The Demon Tattler

Does Your Town Feel Like Home?

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Does Your Town Feel Like Home?

Cheyenne Gallegos, Author

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There seems to be some friction between local teens and older residents in Santa Fe. Some believe it is a racial issue. Others believe the real problem is the age difference.

In 2010, according to the U.S. Census Bureau, 47.4 percent of the population in Santa Fe identified as Hispanic, and 48.1 percent identified as White Non-Hispanic. In 2017, 54.7 percent of people living in Santa Fe identified as Hispanic while 40 percent identified as White Non-Hispanic.

Data on Santa Fe also shows that there is a higher percentage (20.1 percent) of persons over the age of 65 than persons under the age of 18 (19.7 percent).

Even though the city appears to have a higher percentage of Hispanics living here, according to The Albuquerque Journal, the percentage of Latinos living in downtown Santa Fe is approximately 21 percent, and the average age of all people who live downtown is 65. This means that downtown Santa Fe has become overwhelmingly white — and old.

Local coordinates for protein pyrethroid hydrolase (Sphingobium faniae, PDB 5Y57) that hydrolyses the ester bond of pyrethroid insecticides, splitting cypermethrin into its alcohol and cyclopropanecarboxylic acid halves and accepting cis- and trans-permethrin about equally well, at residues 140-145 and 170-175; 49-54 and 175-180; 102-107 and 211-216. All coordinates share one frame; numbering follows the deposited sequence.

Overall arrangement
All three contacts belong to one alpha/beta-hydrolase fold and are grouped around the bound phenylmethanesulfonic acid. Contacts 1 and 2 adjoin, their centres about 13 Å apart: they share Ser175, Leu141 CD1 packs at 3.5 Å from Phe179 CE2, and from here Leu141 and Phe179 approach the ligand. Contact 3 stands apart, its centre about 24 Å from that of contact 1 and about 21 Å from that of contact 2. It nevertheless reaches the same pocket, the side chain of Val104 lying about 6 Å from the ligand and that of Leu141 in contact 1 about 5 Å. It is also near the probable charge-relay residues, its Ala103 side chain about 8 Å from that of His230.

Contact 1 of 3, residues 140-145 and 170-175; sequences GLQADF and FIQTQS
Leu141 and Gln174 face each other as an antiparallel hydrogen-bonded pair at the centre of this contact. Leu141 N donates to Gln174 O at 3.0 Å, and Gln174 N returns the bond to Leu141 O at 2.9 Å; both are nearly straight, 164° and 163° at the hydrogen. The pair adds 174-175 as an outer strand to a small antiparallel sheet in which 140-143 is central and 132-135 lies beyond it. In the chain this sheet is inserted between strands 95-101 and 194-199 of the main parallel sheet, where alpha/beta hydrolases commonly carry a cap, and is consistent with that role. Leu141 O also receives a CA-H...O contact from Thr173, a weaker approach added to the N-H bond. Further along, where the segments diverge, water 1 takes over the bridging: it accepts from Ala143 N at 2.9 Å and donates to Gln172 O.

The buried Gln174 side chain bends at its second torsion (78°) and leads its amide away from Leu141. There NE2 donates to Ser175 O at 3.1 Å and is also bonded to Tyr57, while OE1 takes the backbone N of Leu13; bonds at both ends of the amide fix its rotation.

“Downtown is overpriced, and catered to tourists and not locals,” says Daniel Torres a parent at Santa Fe High.

Now, the locals are selling high-priced artwork to tourists and waiting tables; they cater to visitors rather than truly live in their own downtown.

This can have an effect on local teens that can’t be captured in numbers.

Brianna Olivas, a student-athlete at Santa Fe High, shared a story. “One day, my mom and I were walking around a store and an older white female followed us around. My mother and I were speaking Spanish, and she yelled at us for that. She told us to speak English because we live in the United States.”

While some teenagers believe that older white people dislike Hispanics, others believe that they simply do not like our generation. Heaven Martinez, another student-athlete at Santa Fe High, feels that it isn’t a person’s skin color that matters but the age difference between them and the elder they are interacting with. “I feel like these elderly people are just afraid of our generation,” she said.

Amara Ortiz, a student who is a member of ROTC, believes that the issue is age as well as race. “Although I have not been in a difficult experience with an older adult, I have friends who have been treated with disrespect by some adults,” she explained. she just wants everyone to get along. She hopes that kids can become more respectful and adults become less fearful.

“Statistics may show many differences between people, but that gives no reason for us to stereotype each other,” Mariah Anderson, another SFHS student said, explaining that although everyone has problems, that doesn’t mean we get to treat each other with disrespect. She added, “We can try to get along better with each other.”

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Does Your Town Feel Like Home?